2009 Karen Selick
An edited version of this article first appeared in the February 4, 2009 issue of the National Post.
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A Gold Digger Without a Leg to Stand On
The man is reportedly a billionaire. The woman is seeking a $50 million lump sum, plus $56,000 monthly. She already receives $35,000 monthly in child support, plus the use of a $2.4 million house and several servants.
The rhetoric of the woman and her lawyers is astonishingly arrogant. They speak and act as if the man on other side of this case didn’t even exist—as if they were fighting a grievance against the federal and provincial governments, rather than against a sentient human being.
“I never thought I would have to go before a judge to ask for my money or my rights,” said the woman. My money? My rights? She makes it sound as though the money is simply hanging out there on a tree somewhere and it’s just plain perverse that the Quebec government won’t pluck it and hand it to her.
In reality, the money she’s after is
somebody else’s, and
always was. She wanted its owner to marry her, but he refused. Marriage was “not my cup of tea,” he
testified at the trial. He had seen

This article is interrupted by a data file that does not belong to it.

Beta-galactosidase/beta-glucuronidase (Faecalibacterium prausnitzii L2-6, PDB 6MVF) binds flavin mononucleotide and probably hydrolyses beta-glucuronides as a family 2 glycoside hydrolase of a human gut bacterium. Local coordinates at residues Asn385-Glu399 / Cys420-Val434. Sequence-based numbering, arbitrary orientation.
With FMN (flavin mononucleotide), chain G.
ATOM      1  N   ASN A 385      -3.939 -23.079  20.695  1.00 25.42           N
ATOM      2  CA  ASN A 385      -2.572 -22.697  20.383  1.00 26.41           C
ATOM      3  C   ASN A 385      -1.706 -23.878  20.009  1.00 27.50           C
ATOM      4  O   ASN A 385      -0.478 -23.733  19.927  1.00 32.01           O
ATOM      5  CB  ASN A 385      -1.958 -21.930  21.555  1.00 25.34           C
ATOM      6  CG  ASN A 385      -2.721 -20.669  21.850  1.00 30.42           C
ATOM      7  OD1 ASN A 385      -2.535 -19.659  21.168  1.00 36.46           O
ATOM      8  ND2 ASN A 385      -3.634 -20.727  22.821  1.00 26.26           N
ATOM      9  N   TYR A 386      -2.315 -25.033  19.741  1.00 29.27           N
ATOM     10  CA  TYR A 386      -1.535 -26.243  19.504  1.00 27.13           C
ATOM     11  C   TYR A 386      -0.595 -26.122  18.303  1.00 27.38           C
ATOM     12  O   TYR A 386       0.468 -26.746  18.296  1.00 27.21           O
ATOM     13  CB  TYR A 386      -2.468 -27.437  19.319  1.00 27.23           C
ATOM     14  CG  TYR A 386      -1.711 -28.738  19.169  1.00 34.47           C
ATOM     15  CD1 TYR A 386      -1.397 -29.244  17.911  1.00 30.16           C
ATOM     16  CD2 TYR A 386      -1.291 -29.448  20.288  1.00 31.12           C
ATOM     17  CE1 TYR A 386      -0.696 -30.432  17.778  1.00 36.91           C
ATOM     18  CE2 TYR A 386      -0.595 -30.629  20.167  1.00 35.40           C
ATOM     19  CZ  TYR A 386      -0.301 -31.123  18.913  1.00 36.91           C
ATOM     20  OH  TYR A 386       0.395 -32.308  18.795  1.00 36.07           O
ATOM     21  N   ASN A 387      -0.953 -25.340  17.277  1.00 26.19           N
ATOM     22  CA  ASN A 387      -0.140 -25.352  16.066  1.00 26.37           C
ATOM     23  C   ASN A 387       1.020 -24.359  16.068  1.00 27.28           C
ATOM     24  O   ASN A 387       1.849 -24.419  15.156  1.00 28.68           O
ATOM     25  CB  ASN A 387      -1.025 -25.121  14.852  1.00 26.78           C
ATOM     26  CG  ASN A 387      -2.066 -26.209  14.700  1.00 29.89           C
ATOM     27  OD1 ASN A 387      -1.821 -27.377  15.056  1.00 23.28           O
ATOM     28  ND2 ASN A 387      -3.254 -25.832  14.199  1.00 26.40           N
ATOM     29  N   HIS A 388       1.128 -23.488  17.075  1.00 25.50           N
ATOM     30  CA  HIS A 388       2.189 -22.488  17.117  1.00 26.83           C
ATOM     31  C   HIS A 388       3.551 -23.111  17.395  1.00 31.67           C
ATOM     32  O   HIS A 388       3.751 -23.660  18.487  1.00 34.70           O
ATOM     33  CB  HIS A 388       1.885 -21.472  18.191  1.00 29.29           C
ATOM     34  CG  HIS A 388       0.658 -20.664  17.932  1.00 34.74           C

friends get divorced and he didn’t want to be forced to divide his
they had. He deliberately avoided
acquiring the legal status that would allow this. He
relied on the law of
The woman is seeking to change the law retroactively—in effect, to use the courts to mug the guy and take the money he never consented to give her. If her claim is allowed, he won’t get to re-live his life over again and prevent the incursion. If there are any rights that cry out to be respected in this case, they are the rights of citizens to certainty in the law—the right not to be waylaid in a sneak attack.
“The law is unconstitutional because it’s
argue the woman’s lawyers. But the anti-discrimination section of
She claims she thought cohabiting was just the same as being married. Tough luck. Her mistake. At some point during her ten years of jet-setting, could she not have found ten minutes to ask a lawyer, “Is there some reason why my boyfriend is refusing to put a ring on my finger?”
Her lawyers argue that millions of other Quebecers are similarly mistaken. But ignorance of the law has never been a reason to give one person’s property to someone else. The law doesn’t allow an unwitting buyer of stolen property to keep it. It gets returned to its lawful owner. Meanwhile, after this highly publicized case, there shouldn’t be many Quebecers who remain ignorant on this point.
The woman’s lawyers suggest that the court draw a new line: couples who have cohabited for three years (or one year if they have children) would get the same rights as consensually married couples. But this doesn’t end discrimination. It merely discriminates against a different group: namely, those who have cohabited only 2 years and 364 days (or 364 days with kids). Why should a single additional day of cohabitation confer such enormous financial consequences? When will this group bring its constitutional challenge?
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February 8, 2009